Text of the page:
link with Judaism for many who are otherwise totally non-observant and would
become completely cut of from any connection with the Jewish people - so it may
have some positive value.

However, as the Kitzur Shulchan Arukh points out (ibid.), it is a greater merit
for the departed that their children lead upright and G-d fearing lives,
inspiring others to praise them for having instilled this in their offspring -
rather than saying innumerable kaddeishim - and this is something open to
daughters as well as sons.

Martin Stern

From: Carl A. Singer <carl.singer@...>
Date: Sun, May 19,2019 at 08:01 AM
Subject: Only One Person Says Mourner's Kaddish?

In response to Orrin Tilevitz (MJ 64#25):

1. I have encountered "yekkie" shuls that follow the original practice but I'll
let balabatim who daven in them regularly verify.

2. I'm currently saying kaddish for a cousin and after appropriate discussions,
I say only the kaddish after Aleinu - but it seems other people have different
approaches (I won't use the term "minhag"). 

3. Another related question is where no cheyuv [person halachically obliged to
say kaddish] is present in shul, should someone who is not a cheyuv say kaddish
and, if so, which ones (all, some, etc.)

4. As regards speed and coordination, I was at a large synagogue in suburban
Toronto and there the Gabbai gathered all those saying kaddish together and they
said it in unison. 

If I'm the only person at the minyan saying kaddish I tend to say it a bit
quicker than if others are also saying it -- sometimes staying in unison is
difficult. A few weeks ago - a worst case scenario - a visitor who was near me
was also saying kaddish, so I adapted to his (slower) pace but there was another
gentlemen in another corner of the shul going at an extremely rapid pace --
worse yet there was someone answering him (amen, etc.) VERY loudly (shouting?).
As a result when he finished someone got up on the bema and began reading
announcements before the two of us (visitor and me) had finished saying kaddish
- leading to an embarrassing moment when he realized that we hadn't yet finished.

5. As regards responding to kaddish, especially "y'hay sh'may rabba ...", some
folks say this quickly, some say it slowly, leading to confusion as to when the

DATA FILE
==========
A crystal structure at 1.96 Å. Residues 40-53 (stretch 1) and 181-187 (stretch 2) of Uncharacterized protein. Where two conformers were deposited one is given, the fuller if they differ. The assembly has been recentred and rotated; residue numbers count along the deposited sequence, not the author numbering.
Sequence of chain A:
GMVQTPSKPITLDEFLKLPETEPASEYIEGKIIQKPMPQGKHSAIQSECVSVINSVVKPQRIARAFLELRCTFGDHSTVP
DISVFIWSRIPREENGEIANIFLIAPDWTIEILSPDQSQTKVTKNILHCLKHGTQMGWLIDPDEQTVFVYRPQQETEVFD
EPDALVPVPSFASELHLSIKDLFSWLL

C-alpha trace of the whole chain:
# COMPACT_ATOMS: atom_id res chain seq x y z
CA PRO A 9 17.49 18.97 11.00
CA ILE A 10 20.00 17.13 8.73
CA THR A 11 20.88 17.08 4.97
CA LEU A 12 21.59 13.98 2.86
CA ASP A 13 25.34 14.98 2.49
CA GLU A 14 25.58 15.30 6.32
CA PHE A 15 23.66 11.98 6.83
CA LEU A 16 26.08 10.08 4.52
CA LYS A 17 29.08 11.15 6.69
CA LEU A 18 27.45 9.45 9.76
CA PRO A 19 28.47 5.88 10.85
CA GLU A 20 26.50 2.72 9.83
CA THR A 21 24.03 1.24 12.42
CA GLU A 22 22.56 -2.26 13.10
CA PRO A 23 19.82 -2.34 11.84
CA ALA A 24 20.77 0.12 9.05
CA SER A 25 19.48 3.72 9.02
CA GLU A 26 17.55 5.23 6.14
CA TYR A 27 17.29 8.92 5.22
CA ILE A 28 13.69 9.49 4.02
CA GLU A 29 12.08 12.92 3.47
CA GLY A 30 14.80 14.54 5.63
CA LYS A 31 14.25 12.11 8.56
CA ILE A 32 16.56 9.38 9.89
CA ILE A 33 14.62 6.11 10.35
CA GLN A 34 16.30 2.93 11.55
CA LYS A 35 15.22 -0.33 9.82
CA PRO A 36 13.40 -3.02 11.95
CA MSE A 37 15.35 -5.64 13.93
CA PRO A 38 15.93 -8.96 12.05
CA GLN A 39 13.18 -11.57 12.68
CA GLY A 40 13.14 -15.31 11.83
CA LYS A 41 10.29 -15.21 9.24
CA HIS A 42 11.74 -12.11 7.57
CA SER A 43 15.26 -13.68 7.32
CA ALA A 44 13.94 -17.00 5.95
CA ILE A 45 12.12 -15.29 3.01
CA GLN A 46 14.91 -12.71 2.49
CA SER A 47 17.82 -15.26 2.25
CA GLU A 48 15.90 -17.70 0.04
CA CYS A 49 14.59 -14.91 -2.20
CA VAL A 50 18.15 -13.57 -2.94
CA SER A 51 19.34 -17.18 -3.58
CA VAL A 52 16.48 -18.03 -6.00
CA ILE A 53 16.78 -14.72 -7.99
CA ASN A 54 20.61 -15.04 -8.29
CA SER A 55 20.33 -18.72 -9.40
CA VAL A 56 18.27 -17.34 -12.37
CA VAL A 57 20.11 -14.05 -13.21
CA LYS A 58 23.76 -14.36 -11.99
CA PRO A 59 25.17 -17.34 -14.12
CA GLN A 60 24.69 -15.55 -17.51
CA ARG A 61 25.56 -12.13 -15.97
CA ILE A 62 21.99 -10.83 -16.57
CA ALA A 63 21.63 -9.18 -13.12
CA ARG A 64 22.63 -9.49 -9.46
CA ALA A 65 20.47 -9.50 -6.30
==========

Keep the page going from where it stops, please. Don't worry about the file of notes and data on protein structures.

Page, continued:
individual(s) saying kaddish should continue. Does anyone have a "cure" for this?

6. I recall some 50+ years ago at the Young Israel of Cleveland (then on Taylor
Road, sharing premises with with the Hebrew Academy), there was a fine gentleman
who nebech didn't know the date when his wife had been killed in the Shoah so he
recited kaddish every day.  Also, since he was usually our only Cohain, he'd
frequently step outside the room on Mondays & Thursdays so there could be three
"generic" aliyahs -- thus making it possible for other balabatim who had come to
shul for a yarhzeit to get one.

Carl A. Singer

From: Elazar Teitz <emteitz@...>
Date: Sun, May 19,2019 at 11:01 AM
Subject: Only One Person Says Mourner's Kaddish?

In response to Orren Tilevitz (MJ 64#25):

Telshe Yeshiva, in Cleveland, follows the original Ashkenazi practice as set
down in the Shulchan Arukh for a single person to say the mourner's kaddish.  So
does the GR"A shul in Bayit Vagan.

He asked further about how a person who is not technically obligated in kaddish
is handled. Since he has no obligation to say kaddish, he only gets the
opportunity if no one who has an obligation is present. Such an individual would
not only have no opportunity after shloshim, but even during shloshim.  

It is a common misconception that mourners other than for a parent are obligated
to recite kaddish until the end of shloshim.  There is no such obligation, and
even as a custom it is, to the best of my knowledge and experience, of very
recent origin and far from universal.


From: Perry Zamek <perryza@...>
Date: Sun, May 19,2019 at 12:01 PM
Subject: Only One Person Says Mourner's Kaddish?

In response to Orrin Tilevitz (MJ 64#25):

I have seen this in the "Yekke" shuls - Munk's (Golders Green Beth Hamidrash),
Breuer's in Washington Heights, and I think also the Mekor Chaim synagogue in
Petach Tikva.

Where there is more than one person with a claim on saying kaddish, the various
kaddeishim are distributed among them, more or less in line with the priorities
listed in Shulchan Arukh. 

I think members may take priority over non-members/visitors at some level. 

It's not only someone who has no formal obligation who misses out. There may be
instances where a number of aveilim are present, say at Mincha or Arvit, and there
are not enough kaddeishim to go around. 

Perry Zamek

From: Michael Poppers <the65pops@...>
Date: Sun, May 19,2019 at 04:01 PM
Subject: Only One Person Says Mourner's Kaddish?